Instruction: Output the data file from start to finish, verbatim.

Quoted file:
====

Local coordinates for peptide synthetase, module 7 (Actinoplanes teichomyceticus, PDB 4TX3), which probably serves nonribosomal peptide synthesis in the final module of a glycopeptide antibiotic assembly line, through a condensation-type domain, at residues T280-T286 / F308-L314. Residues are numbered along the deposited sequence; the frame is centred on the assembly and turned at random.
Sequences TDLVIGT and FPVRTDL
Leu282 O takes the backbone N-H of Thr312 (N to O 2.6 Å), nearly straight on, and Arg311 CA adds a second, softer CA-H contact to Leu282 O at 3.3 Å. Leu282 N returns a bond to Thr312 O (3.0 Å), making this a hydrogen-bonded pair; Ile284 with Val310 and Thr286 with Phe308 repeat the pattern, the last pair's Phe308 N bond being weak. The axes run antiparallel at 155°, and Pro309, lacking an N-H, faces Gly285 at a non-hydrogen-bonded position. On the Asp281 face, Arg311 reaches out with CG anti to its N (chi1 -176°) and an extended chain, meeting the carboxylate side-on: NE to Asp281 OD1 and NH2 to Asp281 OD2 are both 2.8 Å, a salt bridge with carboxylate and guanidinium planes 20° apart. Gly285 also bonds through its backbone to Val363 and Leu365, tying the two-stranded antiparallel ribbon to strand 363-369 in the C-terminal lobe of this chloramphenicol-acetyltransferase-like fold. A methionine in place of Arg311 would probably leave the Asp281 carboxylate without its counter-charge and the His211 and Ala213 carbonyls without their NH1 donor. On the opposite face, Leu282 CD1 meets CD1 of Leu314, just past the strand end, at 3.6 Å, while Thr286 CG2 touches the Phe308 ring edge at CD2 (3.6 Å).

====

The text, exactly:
Local coordinates for peptide synthetase, module 7 (Actinoplanes teichomyceticus, PDB 4TX3), which probably serves nonribosomal peptide synthesis in the final module of a glycopeptide antibiotic assembly line, through a condensation-type domain, at residues T280-T286 / F308-L314. Residues are numbered along the deposited sequence; the frame is centred on the assembly and turned at random.
Sequences TDLVIGT and FPVRTDL
Leu282 O takes the backbone N-H of Thr312 (N to O 2.6 Å), nearly straight on, and Arg311 CA adds a second, softer CA-H contact to Leu282 O at 3.3 Å. Leu282 N returns a bond to Thr312 O (3.0 Å), making this a hydrogen-bonded pair; Ile284 with Val310 and Thr286 with Phe308 repeat the pattern, the last pair's Phe308 N bond being weak. The axes run antiparallel at 155°, and Pro309, lacking an N-H, faces Gly285 at a non-hydrogen-bonded position. On the Asp281 face, Arg311 reaches out with CG anti to its N (chi1 -176°) and an extended chain, meeting the carboxylate side-on: NE to Asp281 OD1 and NH2 to Asp281 OD2 are both 2.8 Å, a salt bridge with carboxylate and guanidinium planes 20° apart. Gly285 also bonds through its backbone to Val363 and Leu365, tying the two-stranded antiparallel ribbon to strand 363-369 in the C-terminal lobe of this chloramphenicol-acetyltransferase-like fold. A methionine in place of Arg311 would probably leave the Asp281 carboxylate without its counter-charge and the His211 and Ala213 carbonyls without their NH1 donor. On the opposite face, Leu282 CD1 meets CD1 of Leu314, just past the strand end, at 3.6 Å, while Thr286 CG2 touches the Phe308 ring edge at CD2 (3.6 Å).